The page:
HAVANA (Reuters) – A Florida resident is suing Amazon (AMZN.O) for marketing charcoal produced on land he says Cuba confiscated from his grandfather after the 1959 revolution, the latest in a recent slew of lawsuits regarding the island piling up in U.S. courts.
FILE PHOTO: Marabu prepared to be burned at a traditional charcoal factory is pictured in Ciro Redondo, Cuba, February 9, 2017. REUTERS/Alexandre Meneghini/File Photo
The lawsuit was filed in Florida on Thursday, the day after another was filed accusing American Airlines (AAL.O) and the Latam Airlines Group (LTM.SN) of trafficking in stolen property for using Havana’s international airport.
Such lawsuits were allowed by U.S. President Donald Trump’s activation in May of a controversial provision of the 1996 Helms Burton Act that had been waived by every previous president due to opposition from the international community and fears it could create chaos in U.S. courts.
So-called Title III allows U.S. citizens, including Cuban Americans, to file lawsuits against both Cuban entities and foreign companies over property seized after 1959.
In the lawsuit filed on Thursday, Daniel Gonzalez says he is the rightful owner of 2,030 acres of land in Cuba’s eastern Granma province that were nationalized in 1964.
Authorities gave his family only seven days to leave with just their personal belongings, he says.
“The communist Cuban Government … has not paid any compensation to Plaintiff for its seizure,” the filing reads.
Gonzalez claims Amazon promoted the sale of Marabu charcoal produced on that property, meaning it was trafficking in stolen property. Amazon declined to comment because it is an active lawsuit.
Gonzalez is also suing Florida-based Fogo Charcoal for importing the charcoal.
“Will the next defendant be Crowley Liner Services, which transported the charcoal from Cuba to the United States? FedEx that delivered some of the charcoal?” asked John Kavulich, president of the U.S.-Cuba Trade and Economic Council, underscoring how many companies could potentially be sued under Title III.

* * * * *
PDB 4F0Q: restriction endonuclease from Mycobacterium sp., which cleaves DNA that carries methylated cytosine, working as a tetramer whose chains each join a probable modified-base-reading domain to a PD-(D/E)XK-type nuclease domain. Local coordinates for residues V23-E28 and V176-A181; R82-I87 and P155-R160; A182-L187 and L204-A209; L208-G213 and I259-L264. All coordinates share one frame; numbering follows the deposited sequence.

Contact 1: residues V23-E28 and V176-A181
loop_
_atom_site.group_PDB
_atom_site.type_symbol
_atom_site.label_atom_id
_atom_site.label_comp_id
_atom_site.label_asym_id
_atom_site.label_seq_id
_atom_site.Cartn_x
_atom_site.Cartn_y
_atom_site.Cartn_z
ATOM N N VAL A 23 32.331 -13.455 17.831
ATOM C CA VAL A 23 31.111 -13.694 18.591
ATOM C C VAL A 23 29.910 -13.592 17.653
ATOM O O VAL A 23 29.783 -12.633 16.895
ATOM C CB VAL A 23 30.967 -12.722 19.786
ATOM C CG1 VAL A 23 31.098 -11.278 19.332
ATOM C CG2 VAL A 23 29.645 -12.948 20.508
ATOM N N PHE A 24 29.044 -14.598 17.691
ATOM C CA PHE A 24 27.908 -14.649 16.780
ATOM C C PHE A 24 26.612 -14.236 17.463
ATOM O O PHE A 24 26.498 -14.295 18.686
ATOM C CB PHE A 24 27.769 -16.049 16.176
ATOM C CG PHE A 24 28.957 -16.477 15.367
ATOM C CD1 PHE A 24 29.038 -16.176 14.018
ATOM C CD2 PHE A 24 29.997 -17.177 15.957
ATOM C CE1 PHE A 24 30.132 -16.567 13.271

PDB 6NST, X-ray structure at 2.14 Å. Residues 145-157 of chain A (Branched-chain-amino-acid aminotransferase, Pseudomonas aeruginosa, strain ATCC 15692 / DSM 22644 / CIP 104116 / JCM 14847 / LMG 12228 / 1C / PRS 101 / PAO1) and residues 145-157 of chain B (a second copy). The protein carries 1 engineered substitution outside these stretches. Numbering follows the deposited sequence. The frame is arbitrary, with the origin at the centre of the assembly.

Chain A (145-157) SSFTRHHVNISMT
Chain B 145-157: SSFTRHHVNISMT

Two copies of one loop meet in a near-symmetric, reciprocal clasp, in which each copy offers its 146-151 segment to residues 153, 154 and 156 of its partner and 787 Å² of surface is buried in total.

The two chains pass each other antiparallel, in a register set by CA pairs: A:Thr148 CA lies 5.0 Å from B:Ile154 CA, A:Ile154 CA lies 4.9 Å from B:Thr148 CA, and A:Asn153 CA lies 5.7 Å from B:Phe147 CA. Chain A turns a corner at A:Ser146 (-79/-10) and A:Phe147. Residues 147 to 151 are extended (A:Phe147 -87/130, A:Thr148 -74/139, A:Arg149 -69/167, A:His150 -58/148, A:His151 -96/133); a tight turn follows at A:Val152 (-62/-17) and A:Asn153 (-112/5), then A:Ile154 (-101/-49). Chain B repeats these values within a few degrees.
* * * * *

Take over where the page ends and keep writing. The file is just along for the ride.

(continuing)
The U.S. State Department has said Title III could produce up to 200,000 claims reaching a value in the tens of billions of dollars given the scale of expropriation after the Cuban revolution and of exile to the United States.
The Cuba government, as well as traditional U.S. allies the European Union and Canada, say it violates international law.
So far, around 11 lawsuits have been filed under Title III against 19 defendants, 14 of which are foreign firms doing business with Cuba directly or indirectly, according to Kavulich.
The latter include U.S. cruise lines Royal Caribbean (RCL.N), Norwegian Cruise (NCLH.N) and Carnival Corp (CCL.N), U.S. travel website operator Expedia Group Inc (EXPE.O) and Spanish hotel operator Melia Hotels International (MEL.MC).
Five of the defendants are Cuban companies.
Five of the lawsuits are by multiple plaintiffs seeking class action, Kavulich said. In the largest, nearly 40 plaintiffs are suing Melia for “trafficking” in properties they say rightfully belong to them.
It remains unclear how these lawsuits will fare in the courts, given the lack of precedent.
Moreover, it is doubtful how plaintiffs could collect if they win against foreign firms, given many countries have implemented laws blocking the law’s implementation.
But the lawsuits are worsening Cuba’s already-weak business climate.
The Trump administration activated the long-dormant Title III as part of a campaign to increase pressure on Cuba to reform and drop its support of leftist Venezuelan President Nicolas Maduro.
Some analysts say the Trump administration is also seeking to win over the influential Cuban-American community in the swing state of Florida ahead of the November 2020 presidential election.
Reporting by Sarah Marsh in Havana; Additional Reporting by Jeffrey Dastin in San Francisco and Jonathan Stempel in New York; Editing by Dan Grebler
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